Jean-Marie Donat collects photographs of artificial Christmas trees, those featuring the Coca-Cola logo or representing televisions. This initial observation leads us to two conclusions. Jean-Marie Donat has an exceptional collection which is true. Jean-Marie Donat has mental health problems which deserves to be nuanced.
Four decades of collecting photographs that today are considered vernacular have forged this collection. The market value of these images is as heterogeneous as their origins. For the most part, the quality of the shot is questionable but that’s never what matters. They are what remains of hundreds of slices of life of hundreds of anonymous people. If they exist, it is because each of the authors was, at some point, convinced to produce a unique photograph that counts. On the sidelines of his activity as a publisher, we can say that Jean-Marie Donat has applied himself to methodically accumulating tens of thousands of units. If this regular practice, of the order of the hygiene of life, looks like at first sight a quest without end or direction, it is nevertheless a demonstration argued by the image.
It is in the meticulous organization of these some 40,000 units that we must see the real exception, the originality of this fund. These photographs gleaned from auction rooms or on the internet, hide behind the veneer of lightness a most scathing observation. What do they tell us about ourselves? That we are the architects of a sick world, drunk on our own image that we duplicate ad infinitum. That we strive to seal our lives in the passage of time thanks to photography with which we maintain an addictive and complex relationship.
Faced with all these images, Jean-Marie Donat offers us another look at photography, going against the current habits of reading images. Today we zap, we scroll, we stream, we flash up or down… Barely seen and consumed, the image is already thrown away. Conversely, this collection highlights photographs that are difﬁcult to read and decipher. they require approaching, entering into them, building a bond. As if, to understand them, one had to surrender to the mystique of the image in a kind of devotion to what it could reveal. The devil hides in the details, in the backgrounds, in the tiny signs, in the attitudes of the supporting characters. A pioneer, Jean-Marie Donat made this collection an ode to photobombing, long before anyone bothered to invent a word to describe these involuntary intrusions in the background.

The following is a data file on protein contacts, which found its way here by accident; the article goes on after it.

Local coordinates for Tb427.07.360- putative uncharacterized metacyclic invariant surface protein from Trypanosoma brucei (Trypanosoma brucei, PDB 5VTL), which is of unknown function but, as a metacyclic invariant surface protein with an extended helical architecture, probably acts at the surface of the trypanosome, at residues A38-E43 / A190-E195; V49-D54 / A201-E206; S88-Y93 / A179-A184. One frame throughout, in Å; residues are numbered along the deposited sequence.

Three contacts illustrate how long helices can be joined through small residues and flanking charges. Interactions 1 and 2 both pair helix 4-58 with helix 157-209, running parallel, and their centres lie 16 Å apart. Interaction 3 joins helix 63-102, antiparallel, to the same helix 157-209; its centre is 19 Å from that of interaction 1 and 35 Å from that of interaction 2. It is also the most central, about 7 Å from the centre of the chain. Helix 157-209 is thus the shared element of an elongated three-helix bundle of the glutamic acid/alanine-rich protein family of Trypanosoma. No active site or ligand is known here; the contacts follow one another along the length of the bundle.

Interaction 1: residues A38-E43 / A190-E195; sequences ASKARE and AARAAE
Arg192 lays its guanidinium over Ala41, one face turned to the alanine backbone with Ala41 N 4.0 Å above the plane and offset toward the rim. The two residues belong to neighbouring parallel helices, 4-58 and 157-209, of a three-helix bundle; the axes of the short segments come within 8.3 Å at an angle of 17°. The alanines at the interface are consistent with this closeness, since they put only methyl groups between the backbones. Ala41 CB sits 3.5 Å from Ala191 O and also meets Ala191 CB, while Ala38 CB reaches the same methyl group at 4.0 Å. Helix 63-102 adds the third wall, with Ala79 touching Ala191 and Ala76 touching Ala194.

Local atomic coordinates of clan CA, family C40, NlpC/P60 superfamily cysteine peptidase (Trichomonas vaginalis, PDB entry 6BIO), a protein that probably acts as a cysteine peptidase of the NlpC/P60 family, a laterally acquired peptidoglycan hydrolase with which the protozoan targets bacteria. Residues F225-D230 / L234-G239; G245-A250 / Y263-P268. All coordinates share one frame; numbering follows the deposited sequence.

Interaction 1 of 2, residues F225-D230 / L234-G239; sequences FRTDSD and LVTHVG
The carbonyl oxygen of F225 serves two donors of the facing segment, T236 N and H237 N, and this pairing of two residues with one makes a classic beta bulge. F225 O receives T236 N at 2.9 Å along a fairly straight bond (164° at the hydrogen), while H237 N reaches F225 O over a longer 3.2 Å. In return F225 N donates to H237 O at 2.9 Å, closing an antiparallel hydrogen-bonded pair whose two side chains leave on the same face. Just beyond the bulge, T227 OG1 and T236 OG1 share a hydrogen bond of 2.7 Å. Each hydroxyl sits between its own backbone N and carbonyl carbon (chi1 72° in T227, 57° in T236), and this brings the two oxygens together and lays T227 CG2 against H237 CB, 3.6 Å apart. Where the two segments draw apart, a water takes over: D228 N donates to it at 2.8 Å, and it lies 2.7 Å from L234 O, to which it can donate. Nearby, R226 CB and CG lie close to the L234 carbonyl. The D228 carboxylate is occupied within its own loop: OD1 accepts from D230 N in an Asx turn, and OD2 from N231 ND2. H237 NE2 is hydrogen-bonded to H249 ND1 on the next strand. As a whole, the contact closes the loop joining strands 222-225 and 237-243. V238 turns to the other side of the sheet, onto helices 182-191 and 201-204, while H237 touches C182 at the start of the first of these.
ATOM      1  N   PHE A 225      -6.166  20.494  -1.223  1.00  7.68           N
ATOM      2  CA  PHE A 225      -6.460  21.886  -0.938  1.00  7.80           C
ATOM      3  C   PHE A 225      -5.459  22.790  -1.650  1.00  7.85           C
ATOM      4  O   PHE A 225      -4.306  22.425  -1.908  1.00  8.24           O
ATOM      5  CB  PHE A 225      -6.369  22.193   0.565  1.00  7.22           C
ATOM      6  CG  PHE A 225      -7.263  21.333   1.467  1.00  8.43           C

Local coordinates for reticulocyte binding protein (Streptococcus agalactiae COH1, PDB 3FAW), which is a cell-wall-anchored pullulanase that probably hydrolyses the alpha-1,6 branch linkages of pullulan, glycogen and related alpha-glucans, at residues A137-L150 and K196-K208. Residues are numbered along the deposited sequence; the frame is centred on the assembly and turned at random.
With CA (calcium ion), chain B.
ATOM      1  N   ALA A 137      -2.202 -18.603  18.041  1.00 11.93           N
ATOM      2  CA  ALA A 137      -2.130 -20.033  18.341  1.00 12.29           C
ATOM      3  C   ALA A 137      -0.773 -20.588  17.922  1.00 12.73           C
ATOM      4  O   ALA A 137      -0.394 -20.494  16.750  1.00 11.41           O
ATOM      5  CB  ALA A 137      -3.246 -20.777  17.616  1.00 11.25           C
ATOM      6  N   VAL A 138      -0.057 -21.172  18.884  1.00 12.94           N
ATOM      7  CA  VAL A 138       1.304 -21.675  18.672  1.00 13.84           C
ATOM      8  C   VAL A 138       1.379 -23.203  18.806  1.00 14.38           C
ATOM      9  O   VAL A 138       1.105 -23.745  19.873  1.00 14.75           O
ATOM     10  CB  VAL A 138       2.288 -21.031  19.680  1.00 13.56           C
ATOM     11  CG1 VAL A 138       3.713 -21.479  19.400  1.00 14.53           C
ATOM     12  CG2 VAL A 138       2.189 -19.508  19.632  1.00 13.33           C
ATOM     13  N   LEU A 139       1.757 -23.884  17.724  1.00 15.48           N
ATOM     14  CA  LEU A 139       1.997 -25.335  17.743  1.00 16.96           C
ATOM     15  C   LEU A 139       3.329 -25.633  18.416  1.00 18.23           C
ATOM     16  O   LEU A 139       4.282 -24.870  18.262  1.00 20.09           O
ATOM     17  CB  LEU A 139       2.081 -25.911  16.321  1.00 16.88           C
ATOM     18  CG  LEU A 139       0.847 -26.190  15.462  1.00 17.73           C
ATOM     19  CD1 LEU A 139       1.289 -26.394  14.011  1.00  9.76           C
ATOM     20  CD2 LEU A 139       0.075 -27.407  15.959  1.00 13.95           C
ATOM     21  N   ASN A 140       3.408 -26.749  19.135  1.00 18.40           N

Never cynical, often ironic, humor is omnipresent here. It makes the message stronger and the observation less bitter. On the other hand, there should be no judgment or contempt. The collector assumes and claims to be part of the world of men he depicts. The proof is: he is the first to give in to the sirens of possession and accumulation. So let’s laugh at this world that is turning upside down, let’s laugh at these photographs which, without this new destiny, would have sunk into the cemetery of images, like worthless objects condemned to disappear.
Jean Marie Donat
Born in 1962 in Paris, Jean-Marie Donat is a publisher, collector and artist. For more than 30 years, he has been building a vast photographic corpus around a strong idea: to give a singular reading of the century.
The series of photographs from his collection are the subject of books in the form of rare limited edition editions. His collection has been featured in numerous exhibitions, including the Rencontres d’Arles (2015), the Hamburg Triennale (2018), Image Vevey (2020) and the Centquatre-Paris (2021).
In parallel with his artistic practice, Jean-Marie Donat now directs the editorial creation agency AllRight. In 2015, he also founded Innocences, a publishing house dedicated to images in all their forms.
The collection brings together more than 40,000 photographs, ekta (slides) and negatives, from all over the world. It covers nearly a century of photography history (1880-1980).
An important part is made up of vernacular, anonymous images, chosen for the cultural and social testimony they convey, but also for the deep humanity that emanates from them. From this material, he has compiled, among other things, more than 200 thematic series. For some, his artistic practice leads him to transﬁgure the subject.
Collection Jean-Marie Donat : Tout Doit Disparaître
Until February 12, 2023
CRP / Centre régional de la photographie Hauts-de-France
Place des Nations
59282 Douchy-les-Mines / France